FALL. Even Helpers Need to Ask for Help; Guest Blogger Lizzy!

You all are in for a treat! I love Lizzy, her heart, and her mission. Lizzy and I met on Instagram (@cardio.weights.proteinshakes) and I immediately saw that we would connect. Her and I are both counselors, lovers of fitness, and see the impact that mental and physical health have on each other an dour quality of life. I am so glad to have found her and to feature this awesome lady on my blog today! Enjoy this great and inspiring read.

If there is one lesson that I have had to learn over and over again, it’s this:

It is okay to ask for help.

For an idea that seems so simple, it is one of the most difficult lessons I’ve faced repeatedly. It’s a lesson that so many of us struggle with. Perhaps it’s the fear of being rejected…opening up to someone and realizing that they don’t care. It is difficult for us to readily show how vulnerable we are. Maybe we don’t want to make ourselves look stupid, inexperienced, or inadequate. Or it’s possible that we don’t want to give up our independence, or feel that we are the only ones who could do it the right way. I know, for me, pride often gets in the way. And sometimes, I want someone to notice me. To care enough about me to reach out and throw me a lifeline, without asking. Regardless of the reason, requesting support can be the key that unlocks the door of recovery.

I am in the profession of helping others. I am an advocate; I am an encourager; I am a protector; I am a counselor (literally). Over the past 3 years, I have been held responsible for over 1,500 students. It is my calling to guide, shape, understand, nurture, and empower my students and staff in the lizzypic1workplace; not to mention the friends and family I hold so near and dear in my life. But… what happens when I’m the one in need? When I’m weathering a storm? There’s no right or wrong answer to that question. It was, and still is, a process for me to reach out and admit that something is wrong. There have been times when I have been let down by my loved ones when I reached out to them. These occasions were few and far between; but nevertheless, lesson learned. I knew I couldn’t depend on them in the future; so I saved myself the trouble and heartache of asking for support in the future. I’ve learned who I can depend on… and some of those people have bent over backwards on my behalf.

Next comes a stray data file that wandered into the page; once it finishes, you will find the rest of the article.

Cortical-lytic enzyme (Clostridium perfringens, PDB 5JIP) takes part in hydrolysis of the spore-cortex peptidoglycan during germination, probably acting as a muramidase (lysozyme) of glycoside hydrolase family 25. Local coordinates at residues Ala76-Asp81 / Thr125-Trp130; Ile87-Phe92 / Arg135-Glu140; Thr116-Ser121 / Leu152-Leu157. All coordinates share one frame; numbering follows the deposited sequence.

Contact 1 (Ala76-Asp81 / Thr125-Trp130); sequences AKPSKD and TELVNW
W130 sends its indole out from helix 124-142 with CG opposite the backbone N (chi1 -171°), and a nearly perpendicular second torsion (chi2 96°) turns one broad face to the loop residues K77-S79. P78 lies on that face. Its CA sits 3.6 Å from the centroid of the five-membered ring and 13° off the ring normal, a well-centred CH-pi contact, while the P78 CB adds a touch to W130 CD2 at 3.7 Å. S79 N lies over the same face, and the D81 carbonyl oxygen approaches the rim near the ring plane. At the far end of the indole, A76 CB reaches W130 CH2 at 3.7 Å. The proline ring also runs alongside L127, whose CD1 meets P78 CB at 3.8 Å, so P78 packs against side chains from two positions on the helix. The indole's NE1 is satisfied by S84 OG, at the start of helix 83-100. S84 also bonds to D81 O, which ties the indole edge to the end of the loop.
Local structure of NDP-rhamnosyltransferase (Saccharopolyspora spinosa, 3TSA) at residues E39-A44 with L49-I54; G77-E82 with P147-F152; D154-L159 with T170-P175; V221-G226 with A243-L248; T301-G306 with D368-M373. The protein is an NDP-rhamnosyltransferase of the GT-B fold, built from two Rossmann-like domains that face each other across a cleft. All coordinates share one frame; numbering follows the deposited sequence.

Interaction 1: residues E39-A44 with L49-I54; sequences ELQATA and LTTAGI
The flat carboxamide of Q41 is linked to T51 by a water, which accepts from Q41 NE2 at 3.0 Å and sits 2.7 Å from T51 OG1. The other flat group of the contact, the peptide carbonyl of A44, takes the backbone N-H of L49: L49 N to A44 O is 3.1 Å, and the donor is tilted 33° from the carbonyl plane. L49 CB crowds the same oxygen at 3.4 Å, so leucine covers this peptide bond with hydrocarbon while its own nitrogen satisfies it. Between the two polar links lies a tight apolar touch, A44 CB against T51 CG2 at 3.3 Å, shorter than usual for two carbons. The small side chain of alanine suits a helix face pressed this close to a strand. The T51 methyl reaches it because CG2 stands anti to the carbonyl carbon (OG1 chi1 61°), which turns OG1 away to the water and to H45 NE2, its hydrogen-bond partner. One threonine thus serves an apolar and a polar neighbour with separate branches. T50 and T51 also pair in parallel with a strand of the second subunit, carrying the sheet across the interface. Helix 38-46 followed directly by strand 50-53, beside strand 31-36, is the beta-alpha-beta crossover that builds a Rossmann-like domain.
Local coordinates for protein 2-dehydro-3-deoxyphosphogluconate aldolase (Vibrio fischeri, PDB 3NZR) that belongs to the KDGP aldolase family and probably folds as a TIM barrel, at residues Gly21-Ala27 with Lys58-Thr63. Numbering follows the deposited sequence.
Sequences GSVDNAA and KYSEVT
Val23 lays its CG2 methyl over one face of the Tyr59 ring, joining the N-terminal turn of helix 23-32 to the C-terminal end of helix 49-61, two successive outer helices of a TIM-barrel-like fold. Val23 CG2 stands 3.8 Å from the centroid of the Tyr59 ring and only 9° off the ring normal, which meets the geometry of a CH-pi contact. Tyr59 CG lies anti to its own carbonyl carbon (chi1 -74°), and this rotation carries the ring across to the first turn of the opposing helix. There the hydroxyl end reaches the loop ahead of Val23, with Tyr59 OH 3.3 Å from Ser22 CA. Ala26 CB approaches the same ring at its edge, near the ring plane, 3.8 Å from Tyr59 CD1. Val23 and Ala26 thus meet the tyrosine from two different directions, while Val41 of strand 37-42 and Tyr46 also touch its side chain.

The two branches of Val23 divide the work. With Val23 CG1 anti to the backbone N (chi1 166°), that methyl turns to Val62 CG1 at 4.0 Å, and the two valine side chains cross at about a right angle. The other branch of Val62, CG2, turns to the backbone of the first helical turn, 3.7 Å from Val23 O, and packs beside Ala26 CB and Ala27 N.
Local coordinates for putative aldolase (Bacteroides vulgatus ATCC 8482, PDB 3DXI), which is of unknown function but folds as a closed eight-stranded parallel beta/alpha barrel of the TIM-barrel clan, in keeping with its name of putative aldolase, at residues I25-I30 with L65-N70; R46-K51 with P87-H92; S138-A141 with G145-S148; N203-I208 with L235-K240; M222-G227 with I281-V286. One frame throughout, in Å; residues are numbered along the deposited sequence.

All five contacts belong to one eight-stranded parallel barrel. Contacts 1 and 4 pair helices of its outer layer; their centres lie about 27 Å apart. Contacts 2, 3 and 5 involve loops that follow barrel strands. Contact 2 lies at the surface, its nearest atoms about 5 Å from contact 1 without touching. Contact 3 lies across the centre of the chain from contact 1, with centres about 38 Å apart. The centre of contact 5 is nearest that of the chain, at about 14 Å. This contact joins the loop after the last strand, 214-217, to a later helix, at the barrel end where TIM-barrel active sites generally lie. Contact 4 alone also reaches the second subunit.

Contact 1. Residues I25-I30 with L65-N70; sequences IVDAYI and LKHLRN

Think of it this way… If you have one flat tire, would you slash the other three? NO! You do what you need to do to fix the flat tire. And then you get back in the car and drive to your destination. Sometimes, fixing your flat tire means opening up to someone you trust. I’ll give you an example. A story from my own life.

A few years ago, I had to have surgery on my jaw (essentially, they had to break my upper and my lower jaw and reset it). The recovery was slow and painful. I was bedridden for a few weeks. I couldn’t open my mouth; so I couldn’t solid foods. Not only did I lose a lot of weight (and not in a good way), I lost my motivation and my drive to work on my body. I was disenchanted with the muscle I had lost, I didn’t want to go to the gym or exercise at all because my body physically hurt almost all the time. I honestly wanted to give up. I didn’t see the point in trying. This went on for weeks. I’d look in the mirror and see a weak failure, not the strong and confident woman I used to see. I was broken… in a hole and I couldn’t find my way out. Now, for your sake, I’m summarizing the experience. But you get the point… I needed help. I’d like to say that I went to my family and friends immediately. I didn’t. I’d like to say I opened up to really dig deep and find out what the issue was. I didn’t. In fact, I wallowed – and I’ll admit that. But it got to the point where I knew something had to change.

lizzpic2There were times that I almost did it. I would start opening up to my mom or to my friends but I’d chicken out. Until one day, I just did it. I spilled everything to my best friend. I half expected her to just drown me out, or maybe even say she had to go… but she didn’t. She stayed. She listened. And when I was done, she told me that when I was ready that she would help me through it.

I am forever indebted to her for helping me. Sometimes, we don’t need or expect our loved ones to fix our problems. We just want someone to listen. To make us feel like we aren’t alone. I got lucky. My friend helped me make a plan to get back on my feet and then followed through with it. Right by my side.

Have you ever opened up to someone and asked for help?


Inspired by Lizzy’s courage and story? If you are ready to finally ask for help, click here to schedule a free online 20 minute consultation with Jillian today.

Also, check out Lizzy on her website or Instagram!

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2 thoughts on “FALL. Even Helpers Need to Ask for Help; Guest Blogger Lizzy!

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